Managing Marketing for Authors in 20 Minutes a Day

Are you familiar with the website Unf*ck Your Habitat? I first learned of it on their Tumblr site. It’s a place where people upload pictures of their personal space before and after after cleaning up. It’s very satisfying to see–much, as I imagine, the same kind of fascination people have for Dr. Pimple Popper.

The idea behind UfYH is brilliant, however. This statement is from their page: 

So jump in. Don’t worry about catching up. This is about doing what you can, when you can. 5, 10, 20 minutes at a time. And then back to your normal life.

The beauty of it is that it can be applied to so much besides cleaning up your home–getting back in shape, organizing your photos, sorting your finances, you name it. Any project that seems overwhelming to you, that you keep putting off for lack of time and energy.

I decided to apply it an area of being an author I find frustrating: marketing.

See, I know on some level, I produce a decent product. Not world-class, mind you, but solid writing with good storytelling. But relatively speaking, few people know I exist. In part because I’ve refused to use KU (as a romance author, I’m going to have to rethink that…more on how to use KU without letting it eat you alive in a separate, future post), in part because I can’t produce more than one novel a year with my current workload. But also because I don’t market effectively.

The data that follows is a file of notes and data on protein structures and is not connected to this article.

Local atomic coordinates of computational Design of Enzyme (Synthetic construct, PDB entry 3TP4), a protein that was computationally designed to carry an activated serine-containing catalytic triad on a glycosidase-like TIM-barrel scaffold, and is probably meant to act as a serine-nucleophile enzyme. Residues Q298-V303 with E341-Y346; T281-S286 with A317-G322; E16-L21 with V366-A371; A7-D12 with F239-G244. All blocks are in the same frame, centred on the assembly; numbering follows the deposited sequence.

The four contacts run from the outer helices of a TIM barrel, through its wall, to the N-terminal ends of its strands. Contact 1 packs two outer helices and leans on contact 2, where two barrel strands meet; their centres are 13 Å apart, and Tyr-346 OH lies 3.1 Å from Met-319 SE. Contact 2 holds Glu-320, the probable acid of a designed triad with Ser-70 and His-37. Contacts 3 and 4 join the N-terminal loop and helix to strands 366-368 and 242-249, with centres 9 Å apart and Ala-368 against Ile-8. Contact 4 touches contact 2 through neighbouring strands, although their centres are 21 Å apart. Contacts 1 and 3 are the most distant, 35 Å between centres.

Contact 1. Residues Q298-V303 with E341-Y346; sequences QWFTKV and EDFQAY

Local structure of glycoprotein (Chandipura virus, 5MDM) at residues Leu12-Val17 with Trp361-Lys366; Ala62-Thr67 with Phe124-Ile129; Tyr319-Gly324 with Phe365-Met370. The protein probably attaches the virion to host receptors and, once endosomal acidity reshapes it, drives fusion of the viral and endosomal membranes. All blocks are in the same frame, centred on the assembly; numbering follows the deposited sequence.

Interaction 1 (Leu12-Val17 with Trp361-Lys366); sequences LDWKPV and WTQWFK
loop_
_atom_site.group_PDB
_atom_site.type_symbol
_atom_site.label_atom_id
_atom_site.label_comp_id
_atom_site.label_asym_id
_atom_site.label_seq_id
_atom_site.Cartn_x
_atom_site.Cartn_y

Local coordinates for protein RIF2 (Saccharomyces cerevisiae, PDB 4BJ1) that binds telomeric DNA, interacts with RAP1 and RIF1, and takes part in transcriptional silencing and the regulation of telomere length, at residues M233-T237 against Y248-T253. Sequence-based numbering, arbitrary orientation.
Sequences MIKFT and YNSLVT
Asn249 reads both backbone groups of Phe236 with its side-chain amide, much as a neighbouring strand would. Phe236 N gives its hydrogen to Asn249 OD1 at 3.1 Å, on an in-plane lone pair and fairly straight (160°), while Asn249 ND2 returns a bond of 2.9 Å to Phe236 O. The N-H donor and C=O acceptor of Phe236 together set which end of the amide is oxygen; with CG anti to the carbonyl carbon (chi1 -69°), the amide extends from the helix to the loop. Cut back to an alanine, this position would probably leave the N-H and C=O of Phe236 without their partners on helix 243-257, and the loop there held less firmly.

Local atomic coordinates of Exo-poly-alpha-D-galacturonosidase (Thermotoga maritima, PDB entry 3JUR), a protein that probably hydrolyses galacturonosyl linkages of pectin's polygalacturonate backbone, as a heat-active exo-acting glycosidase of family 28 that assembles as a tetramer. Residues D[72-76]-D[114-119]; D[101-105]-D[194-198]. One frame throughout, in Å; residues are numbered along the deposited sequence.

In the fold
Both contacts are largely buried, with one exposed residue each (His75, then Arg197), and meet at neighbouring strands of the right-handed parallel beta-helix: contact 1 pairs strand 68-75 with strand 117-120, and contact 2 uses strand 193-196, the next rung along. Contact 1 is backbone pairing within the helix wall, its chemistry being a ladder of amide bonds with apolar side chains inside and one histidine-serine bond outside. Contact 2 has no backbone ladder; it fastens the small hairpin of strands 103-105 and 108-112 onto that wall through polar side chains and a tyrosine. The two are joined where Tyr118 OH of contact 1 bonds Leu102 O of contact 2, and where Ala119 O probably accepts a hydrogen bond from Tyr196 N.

I sign up for marketing seminars, Facebook groups, newsletters, etc all the time. I’m on mailing lists I never open, I’ve shelled out big bucks for workshops that I barely attended, I pay a monthly fee for good advice I never take the time to read or listen to, and in general just sort of wing it when it comes to book launches. I pay for promotional tours and buy ads, but I’m never really sure if I’m just throwing my money out the window. It certainly feels that way to me sometimes.

Ditto with craft. I’ve got all kinds of books on how to be a better writer (yes, I’ve read Stephen King’s On Writing, thank you). Romancing the Beat. Bird by Bird, etc They line my bookshelves. People love to give them to me as gifts and I appreciate their support by doing so.

But most of them are unread.

That’s on me. But the truth is, most days I feel overwhelmed by my To Do List. And after all, isn’t writing the next story the most important thing I can do as a writer?

Well, yes. But if I keep making the same mistakes, then my launching a new story is about as fruitless as Noah releasing doves every day after The Flood, hoping they will come back with evidence of dry land out there somewhere. It might eventually happen, but I could be more effective, now couldn’t I?

So I’ve decided to take the Unf*ck approach to lots of things. I’m going to tackle my marketing in bite-sized chunks of time. I’m not going to stress about what I haven’t done or read or how full my inbox is or how much time and money I’ve wasted thus far. Ditto with improving my craft. Writing itself. Or exercising, for that matter. Anything I choose.

Obviously, I don’t have endless “twenty minute” blocks of time to devote to something every day, but I can make a point of devoting 20 minutes two or three times a week to anything I choose. I’m prioritizing things into daily, bi-weekly, weekly, and monthly categories depending on urgency and need.